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Faraday Grid

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Asset Sale | AssetsPurchased

Total Raised


About Faraday Grid

Faraday Grid is a system designer focused on delivering a technological solution to rebalance and reimagine energy distribution grids. It applies its method called Design by Rationalised Constraint to solve systems.

Headquarters Location

1 Lochrin Square 92 Fountainbridge

Edinburgh, Scotland, EH3 9QA,

United Kingdom

+44 01313060411

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Expert Collections containing Faraday Grid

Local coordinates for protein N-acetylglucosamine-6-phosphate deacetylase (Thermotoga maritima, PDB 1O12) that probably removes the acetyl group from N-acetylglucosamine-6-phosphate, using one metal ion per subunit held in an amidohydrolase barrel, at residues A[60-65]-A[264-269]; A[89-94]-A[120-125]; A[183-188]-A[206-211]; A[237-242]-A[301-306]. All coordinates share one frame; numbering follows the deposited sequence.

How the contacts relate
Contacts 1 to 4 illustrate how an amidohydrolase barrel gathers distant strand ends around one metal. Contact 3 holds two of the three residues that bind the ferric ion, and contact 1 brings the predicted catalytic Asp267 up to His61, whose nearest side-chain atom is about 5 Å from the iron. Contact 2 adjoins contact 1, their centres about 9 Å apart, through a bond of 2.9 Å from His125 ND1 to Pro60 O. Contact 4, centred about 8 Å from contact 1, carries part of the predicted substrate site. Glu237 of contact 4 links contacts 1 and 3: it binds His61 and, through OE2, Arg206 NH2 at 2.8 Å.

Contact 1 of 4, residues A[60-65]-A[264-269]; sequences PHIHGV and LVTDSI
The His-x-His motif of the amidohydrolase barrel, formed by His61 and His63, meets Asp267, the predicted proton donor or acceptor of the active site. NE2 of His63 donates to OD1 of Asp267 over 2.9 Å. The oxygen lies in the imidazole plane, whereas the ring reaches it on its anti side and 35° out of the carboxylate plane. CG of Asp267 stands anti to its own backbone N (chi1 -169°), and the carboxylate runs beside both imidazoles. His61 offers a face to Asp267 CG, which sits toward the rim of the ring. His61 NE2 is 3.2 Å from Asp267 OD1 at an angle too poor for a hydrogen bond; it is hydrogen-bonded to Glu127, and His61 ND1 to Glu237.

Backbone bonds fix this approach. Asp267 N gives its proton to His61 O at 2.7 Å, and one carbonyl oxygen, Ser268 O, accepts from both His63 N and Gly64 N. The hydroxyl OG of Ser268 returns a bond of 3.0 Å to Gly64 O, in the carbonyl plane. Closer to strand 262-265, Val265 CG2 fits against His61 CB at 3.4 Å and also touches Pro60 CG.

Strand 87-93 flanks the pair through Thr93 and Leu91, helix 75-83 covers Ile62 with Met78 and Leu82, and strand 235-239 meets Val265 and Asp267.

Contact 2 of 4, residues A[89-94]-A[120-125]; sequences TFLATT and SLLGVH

Expert Collections are analyst-curated lists that highlight the companies you need to know in the most important technology spaces.

Faraday Grid is included in 2 Expert Collections, including Grid and Utility.


Grid and Utility

1,554 items

This collection includes companies that are working on software and hardware to improve grids, utilizing new pricing models, and developing microgrids.


Smart Cities

2,078 items

Faraday Grid Patents

Faraday Grid has filed 2 patents.

patents chart

Application Date

Grant Date


Related Topics




Electric power conversion, Analog circuits, Electrical engineering, Electronic circuits, Electronic amplifiers


Application Date


Grant Date



Related Topics

Electric power conversion, Analog circuits, Electrical engineering, Electronic circuits, Electronic amplifiers



Latest Faraday Grid News

Bullying allegations, $1,000 pens, and a celebrity chef: Inside the collapse of Faraday Grid, the billion-dollar energy startup backed by Adam Neumann

Oct 24, 2019